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Canada’s ‘master of contemporary short stories’ is the 13th woman to earn the award
October 10, 20137:26AM ET
Canadian author Alice Munro, who the Nobel Committee called a "master of contemporary short stories," won the 2013 Nobel Prize in Literature Thursday.
Munro, 82, is the 13th woman to snag one of the 106 Nobel Prizes awarded since 1901. Her story "The Bear Came Over the Mountain" was adapted into Academy Award-nominated film "Away from Her."
She's the first Canadian writer to receive the prestigious $1.2 million award since Saul Bellow, who won in 1976 and left for the U.S. as a boy.
Munro's writing has brought her numerous awards. She won a National Book Critics Circle prize for "Hateship, Friendship, Courtship, Loveship, Marriage," and is a three-time winner of the Governor General's prize, Canada's highest literary honor.
Often compared to Anton Chekhov, the 82-year-old writer has attained near-canonical status as a thorough, but forgiving, documenter of the human spirit.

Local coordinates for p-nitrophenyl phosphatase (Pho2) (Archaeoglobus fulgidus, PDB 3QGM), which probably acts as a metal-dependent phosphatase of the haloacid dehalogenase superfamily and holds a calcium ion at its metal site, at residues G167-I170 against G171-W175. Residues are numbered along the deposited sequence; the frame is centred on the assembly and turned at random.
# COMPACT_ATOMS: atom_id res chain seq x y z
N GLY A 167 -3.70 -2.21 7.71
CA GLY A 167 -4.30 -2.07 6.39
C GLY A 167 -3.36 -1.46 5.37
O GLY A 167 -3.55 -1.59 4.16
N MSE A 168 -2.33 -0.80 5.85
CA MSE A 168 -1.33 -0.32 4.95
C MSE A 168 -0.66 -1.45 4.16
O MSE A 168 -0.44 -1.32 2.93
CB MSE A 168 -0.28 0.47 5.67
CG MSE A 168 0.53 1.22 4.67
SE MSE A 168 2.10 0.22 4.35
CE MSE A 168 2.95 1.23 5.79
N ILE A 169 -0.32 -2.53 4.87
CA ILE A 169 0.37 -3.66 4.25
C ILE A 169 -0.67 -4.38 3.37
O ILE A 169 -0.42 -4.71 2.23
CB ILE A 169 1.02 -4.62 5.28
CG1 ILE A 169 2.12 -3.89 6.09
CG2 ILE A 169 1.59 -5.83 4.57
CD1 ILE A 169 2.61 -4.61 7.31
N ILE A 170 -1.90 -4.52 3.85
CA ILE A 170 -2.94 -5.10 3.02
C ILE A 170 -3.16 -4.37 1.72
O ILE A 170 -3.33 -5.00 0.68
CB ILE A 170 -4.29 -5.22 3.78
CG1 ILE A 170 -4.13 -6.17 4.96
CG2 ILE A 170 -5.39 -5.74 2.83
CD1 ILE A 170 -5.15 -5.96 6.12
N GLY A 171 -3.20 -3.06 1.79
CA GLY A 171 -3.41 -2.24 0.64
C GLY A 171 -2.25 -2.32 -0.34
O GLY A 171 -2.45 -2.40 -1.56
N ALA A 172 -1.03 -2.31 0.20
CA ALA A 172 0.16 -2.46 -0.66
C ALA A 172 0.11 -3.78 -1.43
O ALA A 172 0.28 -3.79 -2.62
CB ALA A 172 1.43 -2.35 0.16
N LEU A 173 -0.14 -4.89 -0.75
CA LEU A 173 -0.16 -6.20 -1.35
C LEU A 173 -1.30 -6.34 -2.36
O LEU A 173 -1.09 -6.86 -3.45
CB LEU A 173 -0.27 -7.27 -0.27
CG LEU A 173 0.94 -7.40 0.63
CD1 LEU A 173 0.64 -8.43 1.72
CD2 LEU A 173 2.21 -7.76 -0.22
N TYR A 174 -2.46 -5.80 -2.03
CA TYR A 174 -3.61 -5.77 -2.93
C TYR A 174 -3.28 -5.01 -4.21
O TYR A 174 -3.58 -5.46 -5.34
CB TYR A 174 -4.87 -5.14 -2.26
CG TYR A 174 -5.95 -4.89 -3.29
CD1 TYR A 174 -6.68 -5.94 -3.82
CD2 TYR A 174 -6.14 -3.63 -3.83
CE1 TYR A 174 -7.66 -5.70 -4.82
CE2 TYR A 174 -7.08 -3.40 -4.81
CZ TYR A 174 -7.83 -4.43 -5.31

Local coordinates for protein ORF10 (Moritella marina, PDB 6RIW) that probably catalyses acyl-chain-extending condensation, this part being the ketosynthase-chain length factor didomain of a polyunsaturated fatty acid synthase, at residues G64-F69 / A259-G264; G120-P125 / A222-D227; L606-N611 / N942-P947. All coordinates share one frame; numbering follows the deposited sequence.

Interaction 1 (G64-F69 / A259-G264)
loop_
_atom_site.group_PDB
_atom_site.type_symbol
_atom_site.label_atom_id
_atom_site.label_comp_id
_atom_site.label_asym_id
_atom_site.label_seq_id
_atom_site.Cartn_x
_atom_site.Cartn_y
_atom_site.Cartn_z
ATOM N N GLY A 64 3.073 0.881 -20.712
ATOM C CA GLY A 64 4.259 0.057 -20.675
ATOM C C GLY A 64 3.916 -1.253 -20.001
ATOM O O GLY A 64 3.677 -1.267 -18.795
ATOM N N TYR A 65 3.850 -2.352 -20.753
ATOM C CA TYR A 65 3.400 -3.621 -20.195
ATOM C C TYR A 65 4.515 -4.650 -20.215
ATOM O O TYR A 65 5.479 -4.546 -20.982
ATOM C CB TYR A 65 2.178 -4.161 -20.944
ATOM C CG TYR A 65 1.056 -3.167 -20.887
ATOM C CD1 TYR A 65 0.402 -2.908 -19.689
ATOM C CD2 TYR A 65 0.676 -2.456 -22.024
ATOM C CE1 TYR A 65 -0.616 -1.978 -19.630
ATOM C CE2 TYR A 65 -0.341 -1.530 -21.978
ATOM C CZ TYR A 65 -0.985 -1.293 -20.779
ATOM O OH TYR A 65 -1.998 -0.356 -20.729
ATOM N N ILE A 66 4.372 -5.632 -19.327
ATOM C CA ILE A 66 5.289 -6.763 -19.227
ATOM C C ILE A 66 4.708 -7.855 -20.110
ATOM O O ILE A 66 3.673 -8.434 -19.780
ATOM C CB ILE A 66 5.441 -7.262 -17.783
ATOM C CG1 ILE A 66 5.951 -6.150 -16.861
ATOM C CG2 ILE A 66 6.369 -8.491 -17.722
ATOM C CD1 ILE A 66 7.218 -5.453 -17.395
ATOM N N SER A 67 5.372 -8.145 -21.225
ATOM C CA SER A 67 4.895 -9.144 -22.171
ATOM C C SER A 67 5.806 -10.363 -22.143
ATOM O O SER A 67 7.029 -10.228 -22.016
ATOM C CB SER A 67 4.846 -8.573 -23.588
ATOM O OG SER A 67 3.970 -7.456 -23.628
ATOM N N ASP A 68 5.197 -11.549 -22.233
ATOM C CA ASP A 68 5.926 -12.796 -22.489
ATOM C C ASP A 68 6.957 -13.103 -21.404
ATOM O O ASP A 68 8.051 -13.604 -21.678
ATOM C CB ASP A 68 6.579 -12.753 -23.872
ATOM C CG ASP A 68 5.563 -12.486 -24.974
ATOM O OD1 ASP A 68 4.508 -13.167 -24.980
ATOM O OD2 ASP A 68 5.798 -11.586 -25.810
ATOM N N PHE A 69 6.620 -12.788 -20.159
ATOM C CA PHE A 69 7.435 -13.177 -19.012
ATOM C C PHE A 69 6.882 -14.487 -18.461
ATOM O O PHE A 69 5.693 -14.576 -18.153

Munro is known for focusing her oeuvre on life in small-town Canada.
"She almost exclusively writes about Southwestern Ontario," Peter Englund, permanent secretary of the Royal Swedish Academy of Sciences, said in a live broadcast interview on the Nobel Prizesite, "a very flat, rural area with broad rivers and small towns. That's her milieu."
Munro has said that she will retire from writing soon, but it is unclear if the prize will change her plans.
Last year, Chinese author Mo Yan, author of the novel "Red Sorghum Clan," about the Japanese invasion of China during World War II, won the prize for his stories, "where hallucinatory realism merges folk tales, history and the contemporary."
It has been a big week for North Americans in Stockholm. U.S. nationals Martin Karplus, Michael Levitt and Arieh Warshel won the 2013 Nobel Prize in chemistry for laying the foundation for computer models used to understand and predict chemical processes, and, earlier this week, three Americans won the Nobel Prize in medicine for discoveries about how key substances are moved around within cells. The physics award went to British and Belgian scientists whose theories help explain how matter formed after the Big Bang.